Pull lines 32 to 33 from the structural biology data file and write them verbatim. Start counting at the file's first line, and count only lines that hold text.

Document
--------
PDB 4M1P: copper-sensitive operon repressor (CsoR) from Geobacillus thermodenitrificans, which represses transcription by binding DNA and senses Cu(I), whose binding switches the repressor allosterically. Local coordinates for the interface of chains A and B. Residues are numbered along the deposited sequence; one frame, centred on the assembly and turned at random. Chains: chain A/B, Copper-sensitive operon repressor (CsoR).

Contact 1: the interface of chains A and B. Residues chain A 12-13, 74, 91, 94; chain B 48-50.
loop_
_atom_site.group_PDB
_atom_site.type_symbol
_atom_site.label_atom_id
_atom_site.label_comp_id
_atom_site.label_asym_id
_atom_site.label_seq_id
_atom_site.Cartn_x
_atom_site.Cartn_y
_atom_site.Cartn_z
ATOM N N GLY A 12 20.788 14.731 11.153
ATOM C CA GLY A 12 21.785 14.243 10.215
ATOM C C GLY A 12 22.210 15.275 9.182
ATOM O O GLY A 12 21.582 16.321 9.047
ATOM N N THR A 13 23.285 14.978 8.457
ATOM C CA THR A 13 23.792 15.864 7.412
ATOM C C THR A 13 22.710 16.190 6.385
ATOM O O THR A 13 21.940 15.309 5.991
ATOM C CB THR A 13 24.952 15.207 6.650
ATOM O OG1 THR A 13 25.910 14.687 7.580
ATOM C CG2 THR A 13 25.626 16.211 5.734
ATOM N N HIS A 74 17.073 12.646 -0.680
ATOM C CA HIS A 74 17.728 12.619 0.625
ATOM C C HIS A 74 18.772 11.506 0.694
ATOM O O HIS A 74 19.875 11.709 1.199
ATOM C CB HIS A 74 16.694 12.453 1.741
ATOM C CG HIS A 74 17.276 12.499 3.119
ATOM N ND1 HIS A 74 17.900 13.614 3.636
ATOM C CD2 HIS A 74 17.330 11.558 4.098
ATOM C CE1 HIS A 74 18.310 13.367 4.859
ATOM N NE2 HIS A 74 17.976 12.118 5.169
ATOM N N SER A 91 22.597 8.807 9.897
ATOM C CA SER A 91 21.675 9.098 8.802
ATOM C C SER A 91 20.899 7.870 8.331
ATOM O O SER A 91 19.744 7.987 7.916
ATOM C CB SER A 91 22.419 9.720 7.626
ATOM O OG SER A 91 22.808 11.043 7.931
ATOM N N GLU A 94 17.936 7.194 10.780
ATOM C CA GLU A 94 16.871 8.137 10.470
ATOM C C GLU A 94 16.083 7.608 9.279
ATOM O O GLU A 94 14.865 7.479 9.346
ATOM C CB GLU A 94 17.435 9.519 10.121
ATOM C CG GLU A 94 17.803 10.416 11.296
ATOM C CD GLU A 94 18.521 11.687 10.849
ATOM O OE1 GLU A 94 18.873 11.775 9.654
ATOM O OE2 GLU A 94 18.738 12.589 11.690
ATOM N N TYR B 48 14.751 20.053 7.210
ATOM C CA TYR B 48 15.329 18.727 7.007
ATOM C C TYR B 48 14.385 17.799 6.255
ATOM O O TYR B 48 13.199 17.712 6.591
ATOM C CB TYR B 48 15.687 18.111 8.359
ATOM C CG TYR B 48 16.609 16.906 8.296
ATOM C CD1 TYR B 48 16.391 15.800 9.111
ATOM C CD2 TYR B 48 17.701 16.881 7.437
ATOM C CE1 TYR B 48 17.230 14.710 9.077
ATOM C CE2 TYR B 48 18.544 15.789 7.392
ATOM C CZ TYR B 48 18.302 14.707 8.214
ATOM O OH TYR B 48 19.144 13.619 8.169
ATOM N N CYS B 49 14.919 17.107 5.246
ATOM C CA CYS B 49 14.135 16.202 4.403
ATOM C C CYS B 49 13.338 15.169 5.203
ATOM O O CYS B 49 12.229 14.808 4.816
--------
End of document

ATOM C CE1 HIS A 74 18.310 13.367 4.859
ATOM N NE2 HIS A 74 17.976 12.118 5.169